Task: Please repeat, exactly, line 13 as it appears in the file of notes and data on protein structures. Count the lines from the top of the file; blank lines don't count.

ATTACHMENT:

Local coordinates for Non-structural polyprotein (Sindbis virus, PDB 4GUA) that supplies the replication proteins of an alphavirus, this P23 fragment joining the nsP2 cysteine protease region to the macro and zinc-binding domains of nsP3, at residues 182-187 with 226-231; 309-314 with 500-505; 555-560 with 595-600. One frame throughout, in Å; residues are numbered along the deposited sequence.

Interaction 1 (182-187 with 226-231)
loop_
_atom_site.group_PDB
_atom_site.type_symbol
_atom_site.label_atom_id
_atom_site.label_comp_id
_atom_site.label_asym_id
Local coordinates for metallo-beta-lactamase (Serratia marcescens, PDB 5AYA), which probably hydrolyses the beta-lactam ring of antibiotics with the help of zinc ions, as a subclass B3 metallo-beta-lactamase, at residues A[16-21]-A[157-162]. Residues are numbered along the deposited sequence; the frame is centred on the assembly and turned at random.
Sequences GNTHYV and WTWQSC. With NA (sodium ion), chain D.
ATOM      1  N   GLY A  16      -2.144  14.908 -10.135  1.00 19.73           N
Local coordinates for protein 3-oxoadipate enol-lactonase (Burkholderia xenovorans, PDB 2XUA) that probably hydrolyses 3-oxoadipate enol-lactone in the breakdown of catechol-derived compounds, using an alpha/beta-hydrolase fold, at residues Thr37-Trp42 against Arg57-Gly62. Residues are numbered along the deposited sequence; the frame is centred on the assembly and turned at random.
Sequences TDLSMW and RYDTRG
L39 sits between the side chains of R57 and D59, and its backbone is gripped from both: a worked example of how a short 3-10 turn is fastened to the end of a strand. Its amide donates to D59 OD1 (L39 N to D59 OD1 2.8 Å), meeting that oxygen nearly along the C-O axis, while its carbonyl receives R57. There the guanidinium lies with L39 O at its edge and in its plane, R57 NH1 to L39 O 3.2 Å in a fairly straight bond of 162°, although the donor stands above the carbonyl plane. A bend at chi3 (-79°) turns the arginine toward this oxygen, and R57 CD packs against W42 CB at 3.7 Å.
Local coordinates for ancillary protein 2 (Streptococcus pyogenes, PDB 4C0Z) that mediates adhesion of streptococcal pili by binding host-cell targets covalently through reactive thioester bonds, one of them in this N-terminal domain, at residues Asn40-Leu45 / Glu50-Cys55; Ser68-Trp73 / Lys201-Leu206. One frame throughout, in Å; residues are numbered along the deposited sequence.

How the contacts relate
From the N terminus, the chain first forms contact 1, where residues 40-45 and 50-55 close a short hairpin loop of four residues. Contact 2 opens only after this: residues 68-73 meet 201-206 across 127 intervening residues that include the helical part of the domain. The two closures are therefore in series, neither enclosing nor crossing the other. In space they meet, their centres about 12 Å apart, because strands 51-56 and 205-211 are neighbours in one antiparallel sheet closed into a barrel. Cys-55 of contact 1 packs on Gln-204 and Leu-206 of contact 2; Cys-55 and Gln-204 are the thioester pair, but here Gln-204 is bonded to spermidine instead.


Sequences TDLSMW and RYDTRG